That he saw clearly what was happening is beyond question. When others were confused and deceived by the very noise of the promoters, Nichol realized what was coming. He had been through it all before, when the Christian Church split off from the faithful disciples and "promoted" their evangelistic association. His presence along with that of W. Curtis Porter on the platform in Abilene opposing the Herald of Truth spoke volumes as to the difference between the defenders and the opposers of this twentieth-century Society. On the one side assisting Harper, callow and arrogant youth, puffed up with monumental conceit; on the other Curtis Porter and C. R. Nichol assisting this writer. It was a picture fraught with ominous portents for the future to those of discernment. It accurately foreshadowed the things to come — an inevitable split between the youthful "promoters" in the church and the men whose lives were dedicated to upholding a "Thus saith the Lord."

Brother Nichol's book is closed. The record has now been written. That untold thousands heard the ancient story of the cross from his lips, and were persuaded to obedience by him is known to us all. For more than sixty years his name has been a sort of "household word" among those who were contending for the ancient order. His death will come as an especially deep sorrow to the editor's aged mother, Mrs. J. D. Tant, now in her ninetieth year. She was a young school teacher in north Texas when she first came in contact with the "boy preacher" Nichol, some four or five years her junior. She went with him to many of his appointments, tactfully offering suggestions as to his grammar and the presentation of his lessons. It was a help for which Nichol was deeply grateful, and often through the years that followed he was a welcome visitor in the Tant home. He and "Miss Nannie" (she was never "sister Tant" to him) would spend many happy hours reminiscing of those early years.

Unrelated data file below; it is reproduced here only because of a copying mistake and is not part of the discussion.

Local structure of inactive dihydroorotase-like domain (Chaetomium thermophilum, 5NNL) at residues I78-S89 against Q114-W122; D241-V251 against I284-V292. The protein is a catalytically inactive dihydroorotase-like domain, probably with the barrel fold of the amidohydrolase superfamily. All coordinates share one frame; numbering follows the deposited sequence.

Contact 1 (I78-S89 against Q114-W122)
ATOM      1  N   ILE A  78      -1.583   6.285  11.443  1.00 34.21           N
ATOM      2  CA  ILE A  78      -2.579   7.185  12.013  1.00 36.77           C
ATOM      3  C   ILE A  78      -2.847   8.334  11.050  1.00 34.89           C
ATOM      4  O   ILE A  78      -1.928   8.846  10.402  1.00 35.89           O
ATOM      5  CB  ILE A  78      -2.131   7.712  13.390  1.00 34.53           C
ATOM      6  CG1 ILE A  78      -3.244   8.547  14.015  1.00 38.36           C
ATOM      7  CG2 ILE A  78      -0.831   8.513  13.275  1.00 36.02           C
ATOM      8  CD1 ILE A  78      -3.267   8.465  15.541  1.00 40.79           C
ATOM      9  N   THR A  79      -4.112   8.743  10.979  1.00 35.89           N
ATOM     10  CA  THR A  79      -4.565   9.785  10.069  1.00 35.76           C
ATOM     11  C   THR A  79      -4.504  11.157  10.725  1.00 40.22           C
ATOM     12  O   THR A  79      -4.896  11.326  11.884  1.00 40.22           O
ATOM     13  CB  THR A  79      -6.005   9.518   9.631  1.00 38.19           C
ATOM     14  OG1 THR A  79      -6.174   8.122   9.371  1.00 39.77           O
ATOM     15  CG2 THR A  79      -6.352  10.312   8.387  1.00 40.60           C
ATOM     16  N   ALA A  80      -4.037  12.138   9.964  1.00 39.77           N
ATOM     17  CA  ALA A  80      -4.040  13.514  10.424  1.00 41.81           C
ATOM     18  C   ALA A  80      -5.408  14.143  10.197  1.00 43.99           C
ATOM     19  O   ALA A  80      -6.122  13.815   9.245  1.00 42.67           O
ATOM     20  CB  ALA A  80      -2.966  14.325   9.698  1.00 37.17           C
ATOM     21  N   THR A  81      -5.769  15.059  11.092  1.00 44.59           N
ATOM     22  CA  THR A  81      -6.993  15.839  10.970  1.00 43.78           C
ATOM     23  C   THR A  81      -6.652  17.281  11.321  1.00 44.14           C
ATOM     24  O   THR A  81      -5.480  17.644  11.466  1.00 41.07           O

That brother Nichol had his faults even his closest friends would not deny — an undue portion of self-respect perhaps being the most obvious. This tended to make him impatient at times. He was also subjected to criticism from many of his friends for failing to take a more vigorous part in fighting the present apostasy. His convictions were well known, but his failure to speak out those convictions often and loud in opposition to the Herald of Truth and the institutional benevolence societies gave the proponents of those destructive heresies an advantage they should not have enjoyed — the silence of his mighty pen and partial loss of his great influence.

But in the hour of death let charity cover those weaknesses, and let us all remember him for the prince that he was. With dauntless courage and an unfailing confidence in the word of God he lived out his allotted span, and even went well above that four-score which some achieve "by reason of strength." Nothing that can be now said will either add to or detract from the finished scroll. Beneath the warm sun and bright stars of Texas his body sleeps in the final rest, awaiting only that last great call when "the dead in Christ shall rise first." All who love the Lord will take renewed courage from his long life of devotion to the truth.